Archaeological proof of the Biblical description of Israel really as “the land of milk and honey” (or at least the latter) has been uncovered by researchers from the Hebrew University of Jerusalem Institute of Archaeology.
Amihai Mazar, Eleazar L. Sukenik Professor of Archaeology at the Hebrew University, revealed that the first apiary (beehive colony) dating from the Biblical period has been found in excavations he directed this summer at Tel Rehov in Israel’s Beth Shean Valley. This is the earliest apiary to be revealed to date in an archaeological excavation anywhere in the ancient Near East, said Prof. Mazar. It dates from the 10th to early 9th centuries B.C.E.
Tel Rehov is believed to have been one of the most important cities of Israel during the Israelite monarchy. The beehives there were found in the center of a built-up area there that has been excavated since 1997 by Dr. Nava Panitz-Cohen of the Hebrew University. Three rows of beehives were found in the apiary, containing more than 30 hives. It is estimated, however, based on excavations to date, that in all the total area would have contained some 100 beehives.
Each row contained at least three tiers of hives, each of which is a cylinder composed of unbaked clay and dry straw, around 80 centimeters long and 40 centimeters in diameter. One end of the cylinder was closed and had a small hole in it, which allowed for the entry and exit of the bees. The opposite end was covered with a clay lid that could be removed when the beekeeper extracted the honeycombs. Experienced beekeepers and scholars who visited the site estimated that as much as half a ton of honey could be culled each year from these hives.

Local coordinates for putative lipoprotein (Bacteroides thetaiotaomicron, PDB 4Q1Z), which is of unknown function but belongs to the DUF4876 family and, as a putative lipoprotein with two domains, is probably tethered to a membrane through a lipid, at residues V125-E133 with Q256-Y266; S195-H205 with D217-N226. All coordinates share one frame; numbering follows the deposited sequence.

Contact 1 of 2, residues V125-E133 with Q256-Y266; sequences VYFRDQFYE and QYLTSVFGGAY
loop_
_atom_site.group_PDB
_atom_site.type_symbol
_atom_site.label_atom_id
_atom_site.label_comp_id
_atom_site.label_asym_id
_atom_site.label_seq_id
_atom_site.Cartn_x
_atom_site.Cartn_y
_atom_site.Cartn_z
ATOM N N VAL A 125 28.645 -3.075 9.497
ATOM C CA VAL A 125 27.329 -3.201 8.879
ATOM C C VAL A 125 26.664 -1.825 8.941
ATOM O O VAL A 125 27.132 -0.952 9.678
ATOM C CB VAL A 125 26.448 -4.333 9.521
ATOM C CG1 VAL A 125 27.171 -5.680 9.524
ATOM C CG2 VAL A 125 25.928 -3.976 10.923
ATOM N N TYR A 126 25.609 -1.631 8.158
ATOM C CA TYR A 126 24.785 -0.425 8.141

Prof. Mazar emphasizes the uniqueness of this latest find by pointing out that actual beehives have never been discovered at any site in the ancient Near East. While fired ceramic vessels that served as beehives are known in the Hellenistic and Roman periods, none were found in situ, and beekeeping on an industrial level such as the apiary at Tel Rehov is hitherto unknown in the archaeological record. Pictorial depictions of apiaries are known from Pharaonic Egypt, showing extraction of honey from stacked cylinders which are very similar to those found at Tel Rehov.
Cylindrical clay beehives placed in horizontal rows, similar to those found at Tel Rehov, are well-known in numerous contemporary traditional cultures in Arab villages in Israel, as well as throughout the Mediterranean. The various products of beehives are put to diverse use: the honey is, of course, a delicacy, but is also known for its medicinal and cultic value. Beeswax was also utilized in the metal and leather industries, as well as for writing material when coated on wooden tablets.
The term “honey” appears 55 times in the Bible, 16 of which as part of the image of Israel as “the land of milk and honey”. It is commonly believed that the term refers to honey produced from fruits such as dates and figs. Bees’ honey, on the other hand, is mentioned explicitly only twice, both related to wild bees. The first instance is how Samson culled bees’ honey from inside the corpse of the lion in the Soreq Valley (Judges 14: 8-9). The second case is the story of Jonathan, King Saul’s son, who dipped his hand into a honeycomb during the battle of Mikhmash (Samuel I 14:27).